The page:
Representation theory

From Encyclopedia of Mathematics
Revision as of 17:05, 7 February 2011 by (talk) (Importing text file)
(diff) ← Older revision | Latest revision (diff) | Newer revision → (diff)
Jump to: navigation, search

A theory studying homomorphisms of semi-groups (in particular, groups), algebras or other algebraic systems into corresponding endomorphism systems of suitable structures. Most often one considers linear representations, i.e. homomorphisms of semi-groups, groups, associative algebras, or Lie algebras into a semi-group, a group, an algebra, or a Lie algebra of linear transformations of a vector space . Such representations are also called linear representations in the space , and is called the representation space (or space of the representation). Frequently, representation theory means the theory of linear representations. If is finite-dimensional, then its dimension is called the dimension or degree of the representation, and the representation itself is called finite-dimensional. Thus, one distinguishes between finite-dimensional and infinite-dimensional representations. A representation is called faithful if it is injective (cf. Injection).

The study of linear representations of semi-groups, groups and Lie algebras also leads to the study of linear representations of associative algebras (cf. Representation of an associative algebra). More precisely, the linear representations of semi-groups (of groups) (cf. Representation of a group; Representation of a semi-group) in a space over a field are in a natural one-to-one correspondence with the representations of the corresponding semi-group (group) algebra over in . The representations of a Lie algebra over correspond bijectively to the linear representations of its universal enveloping algebra.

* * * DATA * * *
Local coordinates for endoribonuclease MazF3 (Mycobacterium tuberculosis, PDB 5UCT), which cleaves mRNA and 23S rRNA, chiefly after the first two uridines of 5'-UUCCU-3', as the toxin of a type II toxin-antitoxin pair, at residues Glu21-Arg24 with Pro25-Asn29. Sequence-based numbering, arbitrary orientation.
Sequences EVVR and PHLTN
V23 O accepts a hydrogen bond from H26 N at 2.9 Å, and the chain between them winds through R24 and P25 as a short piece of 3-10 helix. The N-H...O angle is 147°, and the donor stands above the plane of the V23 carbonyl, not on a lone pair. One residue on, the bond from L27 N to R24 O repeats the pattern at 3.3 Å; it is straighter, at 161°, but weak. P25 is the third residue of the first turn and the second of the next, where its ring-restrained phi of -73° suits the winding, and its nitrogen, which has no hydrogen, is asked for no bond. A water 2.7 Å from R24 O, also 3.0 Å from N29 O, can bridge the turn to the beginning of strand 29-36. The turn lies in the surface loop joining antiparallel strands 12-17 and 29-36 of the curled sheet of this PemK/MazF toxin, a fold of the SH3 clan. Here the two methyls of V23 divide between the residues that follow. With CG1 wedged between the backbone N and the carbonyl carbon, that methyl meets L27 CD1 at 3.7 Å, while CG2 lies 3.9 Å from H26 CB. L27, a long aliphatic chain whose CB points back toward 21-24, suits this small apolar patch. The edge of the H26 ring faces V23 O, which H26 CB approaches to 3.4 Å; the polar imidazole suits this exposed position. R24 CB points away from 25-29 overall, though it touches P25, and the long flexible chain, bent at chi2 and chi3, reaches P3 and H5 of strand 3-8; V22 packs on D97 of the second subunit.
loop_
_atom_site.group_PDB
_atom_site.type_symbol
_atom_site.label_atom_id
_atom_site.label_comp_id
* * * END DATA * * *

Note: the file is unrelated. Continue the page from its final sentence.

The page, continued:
Specifying a linear representation of an associative algebra in a space is equivalent to specifying on an -module structure; then is called the module of the representation . When considering representations of a group or Lie algebra , one also speaks of -modules or -modules (cf. Module). Homomorphisms of modules of representations are called intertwining operators (cf. Intertwining operator). Isomorphic modules correspond to equivalent representations. A submodule of a module of a representation is a subspace that is invariant with respect to ; the representation induced in is called a subrepresentation and the representation induced in the quotient module is called a quotient representation of . Direct sums of modules correspond to direct sums of representations, indecomposable modules to indecomposable representations, simple modules to irreducible representations, and semi-simple modules to completely-reducible representations. The tensor product of linear representations, as well as the exterior and symmetric powers of a representation, also yield linear representations (cf. Tensor product of representations).

Next to abstract (or algebraic) representation theory there is a representation theory of topological objects, e.g., topological groups or Banach algebras (cf. Continuous representation; Representation of a topological group).



[a1] A.A. Kirillov, "Elements of the theory of representations" , Springer (1976) (Translated from Russian)
[a2] C.W. Curtis, I. Reiner, "Representation theory of finite groups and associative algebras" , Interscience (1962)
How to Cite This Entry:
Representation theory. Encyclopedia of Mathematics. URL:
This article was adapted from an original article by O.A. Ivanova (originator), which appeared in Encyclopedia of Mathematics - ISBN 1402006098. See original article